Dr. Marko Gacesa joined the Physics Department at Khalifa University in Fall 2020 after working at Space Science and Astrobiology Division at NASA Ames Research Center in Mountain View, California where he worked from 2015 as a NASA Postdoctoral Program Fellow (2015-2017), and a Research Scientist jointly with University of California - Berkeley (2018) and the Bay Area Environmental Research Institute (2019-2020). Prior to NASA Ames, Dr. Gacesa was a Research Scientist at the Physics Department at University of Connecticut (2013-2015), spent a year as a Visiting Scientist at the Max Planck Institute for the Physics of Complex Systems in Dresden, Germany, and conducted postdoctoral research at the Institute of Theoretical Atomic, Molecular, and Optical Physics (ITAMP) at Harvard-Smithsonian Center for Astrophysics (2010-2012).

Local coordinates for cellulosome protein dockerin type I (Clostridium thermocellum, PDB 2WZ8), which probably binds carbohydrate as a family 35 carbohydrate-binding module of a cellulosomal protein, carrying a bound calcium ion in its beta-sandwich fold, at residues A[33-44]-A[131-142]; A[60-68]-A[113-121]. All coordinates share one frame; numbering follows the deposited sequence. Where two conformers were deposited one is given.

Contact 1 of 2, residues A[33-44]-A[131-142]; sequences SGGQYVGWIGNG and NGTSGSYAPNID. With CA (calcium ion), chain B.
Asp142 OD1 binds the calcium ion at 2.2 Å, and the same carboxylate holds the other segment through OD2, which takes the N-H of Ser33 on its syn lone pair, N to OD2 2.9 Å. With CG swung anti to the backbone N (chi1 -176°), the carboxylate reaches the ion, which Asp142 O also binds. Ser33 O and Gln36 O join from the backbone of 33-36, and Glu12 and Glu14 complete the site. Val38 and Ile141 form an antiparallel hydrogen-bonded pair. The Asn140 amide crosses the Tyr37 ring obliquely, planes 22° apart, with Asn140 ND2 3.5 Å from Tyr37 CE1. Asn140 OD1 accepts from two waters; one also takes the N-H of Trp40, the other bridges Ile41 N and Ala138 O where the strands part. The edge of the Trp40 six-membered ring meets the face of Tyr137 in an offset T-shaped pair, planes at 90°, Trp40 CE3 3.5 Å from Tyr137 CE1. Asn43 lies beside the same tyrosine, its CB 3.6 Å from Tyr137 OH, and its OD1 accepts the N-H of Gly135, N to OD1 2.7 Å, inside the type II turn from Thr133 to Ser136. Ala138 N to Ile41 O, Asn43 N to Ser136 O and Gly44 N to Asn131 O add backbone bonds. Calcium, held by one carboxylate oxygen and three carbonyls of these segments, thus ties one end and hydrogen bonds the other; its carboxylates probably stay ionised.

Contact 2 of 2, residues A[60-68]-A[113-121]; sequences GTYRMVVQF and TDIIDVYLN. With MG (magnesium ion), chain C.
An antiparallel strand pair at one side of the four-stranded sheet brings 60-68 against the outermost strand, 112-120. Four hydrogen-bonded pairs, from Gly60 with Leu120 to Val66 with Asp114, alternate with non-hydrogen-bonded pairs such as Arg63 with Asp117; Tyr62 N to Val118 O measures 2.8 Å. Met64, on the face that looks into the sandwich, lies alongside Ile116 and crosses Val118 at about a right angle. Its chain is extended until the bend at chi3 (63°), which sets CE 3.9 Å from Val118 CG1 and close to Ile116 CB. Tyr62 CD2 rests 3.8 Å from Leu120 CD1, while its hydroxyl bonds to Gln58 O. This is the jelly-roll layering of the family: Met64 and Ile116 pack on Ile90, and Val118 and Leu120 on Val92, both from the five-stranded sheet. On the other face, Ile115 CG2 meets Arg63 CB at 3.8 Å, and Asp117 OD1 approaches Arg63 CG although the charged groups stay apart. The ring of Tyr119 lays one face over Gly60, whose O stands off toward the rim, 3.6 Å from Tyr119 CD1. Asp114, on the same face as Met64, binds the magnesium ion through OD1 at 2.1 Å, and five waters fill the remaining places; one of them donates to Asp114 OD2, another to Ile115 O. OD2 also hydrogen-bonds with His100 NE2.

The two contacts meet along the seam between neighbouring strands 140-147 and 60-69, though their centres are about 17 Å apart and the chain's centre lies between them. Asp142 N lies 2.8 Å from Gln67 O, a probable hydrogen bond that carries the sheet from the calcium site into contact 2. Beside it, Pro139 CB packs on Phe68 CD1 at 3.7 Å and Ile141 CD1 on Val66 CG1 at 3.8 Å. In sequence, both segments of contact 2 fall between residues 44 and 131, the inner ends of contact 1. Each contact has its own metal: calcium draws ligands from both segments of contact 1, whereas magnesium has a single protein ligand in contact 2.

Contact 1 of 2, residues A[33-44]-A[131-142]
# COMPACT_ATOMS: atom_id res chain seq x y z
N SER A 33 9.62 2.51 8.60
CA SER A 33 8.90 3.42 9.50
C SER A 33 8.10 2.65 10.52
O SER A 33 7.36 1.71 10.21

His primary research interest are atomic and molecular processes that take place in astrophysical environments, and their implications for understanding the evolution of planetary atmospheres, stellar system evolution, characterization of exoplanets, and more exotic astrophysical environments such as PDRs and irradiated nebulae. His current area of research are non-thermal processes and escape in the Martian atmosphere - a topic on which he collaborates with NASA’s MAVEN mission science team.
Dr. Gacesa has extensive experience in ultracold atomic and molecular gases where he proposed new efficient optical methods to produce ultracold molecules at temperatures near quantum degeneracy and utilize them to emulate quantum many-body phenomena.
In addition to scientific research, he has a strong interest in human space exploration and communicating its importance to students and the members of the general public. Over a period of five years, he volunteered and held leadership roles at Space Generation Advisory Council, the largest global non-profit network of students, young professionals, and alumni in the Space industry. Transition of scientific research to the market with transformative effects on the society, in particular in space sciences, remains his topic of interest.